2. Camille Étienne
French climate activist Camille Étienne speaks at Global Citizen Live in Paris.
In an impassioned speech for the audience in Paris, 23-year-old climate activist, Camille Étienne spoke to how climate change impacts every single person, and that it is up to us to reverse its devastating effects.
Using the metaphor of extinguishing a fire, she leaned into the idea that it would take true unity to bring about real change to defend the planet, then noted that tens of thousands of Global Citizens already believe in united action, and called on everyone to move towards making a difference.
3. Yann Arthus-Bertrand
Globally-renowned photographer and environmental activist Yann Arthus-Bertrand speaks at Global Citizen Live in Paris.
Globally-renowned photographer and environmental activist Yann Arthus-Bertrand painted a picture of how the climate crisis impacts the most vulnerable communities. He spoke about Bangladesh, explaining that the country has experienced some of the worst natural disasters, from cyclones to rising sea levels. Arthus-Bertrand told the audience that it is one of the hardest hit countries by climate change, despite emitting low carbon emissions per capita.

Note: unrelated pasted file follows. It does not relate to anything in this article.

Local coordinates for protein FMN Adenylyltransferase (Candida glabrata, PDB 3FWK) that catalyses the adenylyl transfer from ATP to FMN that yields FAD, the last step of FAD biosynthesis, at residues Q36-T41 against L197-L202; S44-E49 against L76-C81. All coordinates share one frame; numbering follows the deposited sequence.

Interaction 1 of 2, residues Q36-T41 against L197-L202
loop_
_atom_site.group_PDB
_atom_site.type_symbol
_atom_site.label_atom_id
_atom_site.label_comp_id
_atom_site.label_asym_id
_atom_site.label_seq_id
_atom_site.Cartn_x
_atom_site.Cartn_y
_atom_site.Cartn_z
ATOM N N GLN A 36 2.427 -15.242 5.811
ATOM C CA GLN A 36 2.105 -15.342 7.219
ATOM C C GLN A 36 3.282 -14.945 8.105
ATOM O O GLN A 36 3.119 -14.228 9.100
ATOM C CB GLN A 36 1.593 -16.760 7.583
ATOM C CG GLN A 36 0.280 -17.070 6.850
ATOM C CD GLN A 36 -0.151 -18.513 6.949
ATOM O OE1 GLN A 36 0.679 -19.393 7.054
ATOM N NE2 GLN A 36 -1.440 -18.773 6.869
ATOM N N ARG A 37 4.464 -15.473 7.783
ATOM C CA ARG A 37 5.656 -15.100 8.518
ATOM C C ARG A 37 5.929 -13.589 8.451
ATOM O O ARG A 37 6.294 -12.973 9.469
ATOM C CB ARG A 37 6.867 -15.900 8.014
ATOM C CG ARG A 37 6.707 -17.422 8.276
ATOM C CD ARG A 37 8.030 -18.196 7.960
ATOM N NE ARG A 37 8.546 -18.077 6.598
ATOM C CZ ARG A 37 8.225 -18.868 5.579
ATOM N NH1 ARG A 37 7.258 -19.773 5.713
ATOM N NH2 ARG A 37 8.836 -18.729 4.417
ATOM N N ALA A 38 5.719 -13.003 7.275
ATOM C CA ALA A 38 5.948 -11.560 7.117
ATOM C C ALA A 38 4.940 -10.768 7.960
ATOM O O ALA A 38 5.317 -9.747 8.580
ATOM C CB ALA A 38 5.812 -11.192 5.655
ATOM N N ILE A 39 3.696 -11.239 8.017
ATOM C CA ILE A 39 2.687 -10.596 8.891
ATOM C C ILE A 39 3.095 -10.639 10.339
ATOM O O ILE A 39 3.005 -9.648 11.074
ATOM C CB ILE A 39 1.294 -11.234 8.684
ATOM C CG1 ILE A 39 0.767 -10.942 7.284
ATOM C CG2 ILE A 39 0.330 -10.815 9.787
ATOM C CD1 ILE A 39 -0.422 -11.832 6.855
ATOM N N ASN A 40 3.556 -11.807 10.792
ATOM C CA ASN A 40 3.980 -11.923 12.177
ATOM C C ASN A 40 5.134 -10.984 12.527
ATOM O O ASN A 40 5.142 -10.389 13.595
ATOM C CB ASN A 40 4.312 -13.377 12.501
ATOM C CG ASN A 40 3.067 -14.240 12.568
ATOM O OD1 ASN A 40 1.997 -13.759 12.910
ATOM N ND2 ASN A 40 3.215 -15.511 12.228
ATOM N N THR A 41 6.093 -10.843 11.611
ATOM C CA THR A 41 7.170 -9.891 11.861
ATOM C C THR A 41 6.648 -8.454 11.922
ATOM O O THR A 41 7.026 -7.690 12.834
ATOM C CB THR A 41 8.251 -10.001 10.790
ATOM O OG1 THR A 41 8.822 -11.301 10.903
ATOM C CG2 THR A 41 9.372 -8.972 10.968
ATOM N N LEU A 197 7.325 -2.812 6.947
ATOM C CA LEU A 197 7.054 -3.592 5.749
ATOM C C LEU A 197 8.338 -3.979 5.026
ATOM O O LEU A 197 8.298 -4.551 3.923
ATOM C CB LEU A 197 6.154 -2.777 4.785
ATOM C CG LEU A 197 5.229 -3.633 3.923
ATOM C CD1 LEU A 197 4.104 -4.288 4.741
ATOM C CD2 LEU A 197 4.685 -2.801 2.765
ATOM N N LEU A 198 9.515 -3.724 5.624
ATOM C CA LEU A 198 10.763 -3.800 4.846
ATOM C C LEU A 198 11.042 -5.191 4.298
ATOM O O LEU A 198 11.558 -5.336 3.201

He then compared it to his home country, France, and to America, highlighting the high carbon emissions emitted by both wealthy countries, calling it out as an injustice — that those who have contributed the least to climate change are also those being hit hardest by its impacts
The 75-year-old ended his speech by appealing to citizens from all walks of life to move towards reducing their carbon footprint, and make a real difference towards tackling climate change.
4. Xiye Bastida
Climate activist Xiye Bastida speaks on stage at Global Citizen Live in Central Park.
It could not have been easy to follow a vibrant performance by Lizzo on the New York stage, but young Brazilian activist Xiye Bastida did just that and had the audience calling for climate action with her.